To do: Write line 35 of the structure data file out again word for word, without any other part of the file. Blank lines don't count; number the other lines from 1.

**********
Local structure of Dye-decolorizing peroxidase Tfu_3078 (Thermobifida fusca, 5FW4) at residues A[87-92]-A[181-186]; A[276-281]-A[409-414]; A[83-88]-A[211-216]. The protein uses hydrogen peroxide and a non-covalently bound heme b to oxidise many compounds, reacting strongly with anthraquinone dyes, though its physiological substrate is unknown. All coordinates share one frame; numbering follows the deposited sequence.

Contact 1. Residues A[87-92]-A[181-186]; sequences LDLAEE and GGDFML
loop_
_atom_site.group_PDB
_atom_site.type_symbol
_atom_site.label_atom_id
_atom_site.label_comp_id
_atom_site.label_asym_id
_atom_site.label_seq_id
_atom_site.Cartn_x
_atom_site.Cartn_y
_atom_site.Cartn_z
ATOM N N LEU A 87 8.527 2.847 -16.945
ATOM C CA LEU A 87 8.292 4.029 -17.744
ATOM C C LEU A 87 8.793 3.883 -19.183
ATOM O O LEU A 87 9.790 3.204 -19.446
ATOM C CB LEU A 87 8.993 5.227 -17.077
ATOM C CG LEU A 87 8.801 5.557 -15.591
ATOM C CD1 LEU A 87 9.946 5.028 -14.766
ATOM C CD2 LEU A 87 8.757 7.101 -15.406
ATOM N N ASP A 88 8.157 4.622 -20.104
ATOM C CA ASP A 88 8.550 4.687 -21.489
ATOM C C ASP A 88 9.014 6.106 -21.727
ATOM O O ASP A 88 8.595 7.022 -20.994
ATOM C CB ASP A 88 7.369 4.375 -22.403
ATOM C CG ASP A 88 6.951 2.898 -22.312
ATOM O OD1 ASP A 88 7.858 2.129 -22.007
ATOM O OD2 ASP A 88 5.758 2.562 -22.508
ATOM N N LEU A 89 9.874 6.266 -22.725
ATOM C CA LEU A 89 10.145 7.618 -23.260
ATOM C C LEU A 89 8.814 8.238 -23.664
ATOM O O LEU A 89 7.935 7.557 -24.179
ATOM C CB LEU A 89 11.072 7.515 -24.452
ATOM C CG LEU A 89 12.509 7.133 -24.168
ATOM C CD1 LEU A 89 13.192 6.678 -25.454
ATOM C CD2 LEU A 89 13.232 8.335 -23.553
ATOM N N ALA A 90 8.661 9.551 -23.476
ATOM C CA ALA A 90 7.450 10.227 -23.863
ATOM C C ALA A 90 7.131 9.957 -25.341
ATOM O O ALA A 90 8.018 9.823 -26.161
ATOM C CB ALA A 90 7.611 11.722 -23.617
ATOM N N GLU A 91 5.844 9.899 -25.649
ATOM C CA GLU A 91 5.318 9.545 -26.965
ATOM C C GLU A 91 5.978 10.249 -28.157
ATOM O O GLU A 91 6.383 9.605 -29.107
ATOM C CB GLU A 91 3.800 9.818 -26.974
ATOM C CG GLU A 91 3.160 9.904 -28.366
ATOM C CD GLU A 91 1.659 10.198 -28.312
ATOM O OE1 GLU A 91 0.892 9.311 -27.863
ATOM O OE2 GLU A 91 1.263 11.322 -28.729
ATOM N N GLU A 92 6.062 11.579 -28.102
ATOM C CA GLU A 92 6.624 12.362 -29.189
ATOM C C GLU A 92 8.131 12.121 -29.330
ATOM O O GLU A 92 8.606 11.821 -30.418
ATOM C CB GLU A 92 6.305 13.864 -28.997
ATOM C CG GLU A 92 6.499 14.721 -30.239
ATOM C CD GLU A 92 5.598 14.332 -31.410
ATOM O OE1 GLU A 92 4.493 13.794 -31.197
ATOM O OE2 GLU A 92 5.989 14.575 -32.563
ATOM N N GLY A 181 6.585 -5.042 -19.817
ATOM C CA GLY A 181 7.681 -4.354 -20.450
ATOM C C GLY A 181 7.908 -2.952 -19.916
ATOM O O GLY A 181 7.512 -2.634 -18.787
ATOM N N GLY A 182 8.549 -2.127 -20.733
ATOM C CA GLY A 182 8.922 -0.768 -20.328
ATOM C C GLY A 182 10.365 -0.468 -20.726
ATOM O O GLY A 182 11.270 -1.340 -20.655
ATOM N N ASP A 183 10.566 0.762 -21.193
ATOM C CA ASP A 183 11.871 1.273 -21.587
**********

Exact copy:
ATOM C CD1 LEU A 89 13.192 6.678 -25.454